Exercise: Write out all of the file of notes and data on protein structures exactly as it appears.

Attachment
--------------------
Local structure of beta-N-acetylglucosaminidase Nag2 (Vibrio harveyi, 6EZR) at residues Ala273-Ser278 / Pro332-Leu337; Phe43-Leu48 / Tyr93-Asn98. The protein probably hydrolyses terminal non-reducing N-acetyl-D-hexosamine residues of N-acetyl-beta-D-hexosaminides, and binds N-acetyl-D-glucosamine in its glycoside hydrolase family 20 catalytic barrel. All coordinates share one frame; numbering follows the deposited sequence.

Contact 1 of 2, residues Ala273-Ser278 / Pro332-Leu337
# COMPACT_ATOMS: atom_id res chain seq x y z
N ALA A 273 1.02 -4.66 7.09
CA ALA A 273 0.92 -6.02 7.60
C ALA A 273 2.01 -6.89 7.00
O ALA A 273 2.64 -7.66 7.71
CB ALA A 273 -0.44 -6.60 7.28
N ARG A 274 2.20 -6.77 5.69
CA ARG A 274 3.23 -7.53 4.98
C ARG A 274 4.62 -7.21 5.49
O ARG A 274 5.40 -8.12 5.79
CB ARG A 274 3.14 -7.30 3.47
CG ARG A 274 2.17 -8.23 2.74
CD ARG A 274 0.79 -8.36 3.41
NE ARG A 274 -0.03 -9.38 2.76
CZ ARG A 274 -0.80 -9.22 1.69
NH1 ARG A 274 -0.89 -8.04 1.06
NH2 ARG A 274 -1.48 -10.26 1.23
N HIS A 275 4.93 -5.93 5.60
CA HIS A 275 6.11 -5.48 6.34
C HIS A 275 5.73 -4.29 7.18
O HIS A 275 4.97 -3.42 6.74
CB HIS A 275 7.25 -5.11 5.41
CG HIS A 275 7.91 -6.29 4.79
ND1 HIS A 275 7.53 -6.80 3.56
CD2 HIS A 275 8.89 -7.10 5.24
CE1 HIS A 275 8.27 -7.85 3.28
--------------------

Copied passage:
Local structure of beta-N-acetylglucosaminidase Nag2 (Vibrio harveyi, 6EZR) at residues Ala273-Ser278 / Pro332-Leu337; Phe43-Leu48 / Tyr93-Asn98. The protein probably hydrolyses terminal non-reducing N-acetyl-D-hexosamine residues of N-acetyl-beta-D-hexosaminides, and binds N-acetyl-D-glucosamine in its glycoside hydrolase family 20 catalytic barrel. All coordinates share one frame; numbering follows the deposited sequence.

Contact 1 of 2, residues Ala273-Ser278 / Pro332-Leu337
# COMPACT_ATOMS: atom_id res chain seq x y z
N ALA A 273 1.02 -4.66 7.09
CA ALA A 273 0.92 -6.02 7.60
C ALA A 273 2.01 -6.89 7.00
O ALA A 273 2.64 -7.66 7.71
CB ALA A 273 -0.44 -6.60 7.28
N ARG A 274 2.20 -6.77 5.69
CA ARG A 274 3.23 -7.53 4.98
C ARG A 274 4.62 -7.21 5.49
O ARG A 274 5.40 -8.12 5.79
CB ARG A 274 3.14 -7.30 3.47
CG ARG A 274 2.17 -8.23 2.74
CD ARG A 274 0.79 -8.36 3.41
NE ARG A 274 -0.03 -9.38 2.76
CZ ARG A 274 -0.80 -9.22 1.69
NH1 ARG A 274 -0.89 -8.04 1.06
NH2 ARG A 274 -1.48 -10.26 1.23
N HIS A 275 4.93 -5.93 5.60
CA HIS A 275 6.11 -5.48 6.34
C HIS A 275 5.73 -4.29 7.18
O HIS A 275 4.97 -3.42 6.74
CB HIS A 275 7.25 -5.11 5.41
CG HIS A 275 7.91 -6.29 4.79
ND1 HIS A 275 7.53 -6.80 3.56
CD2 HIS A 275 8.89 -7.10 5.24
CE1 HIS A 275 8.27 -7.85 3.28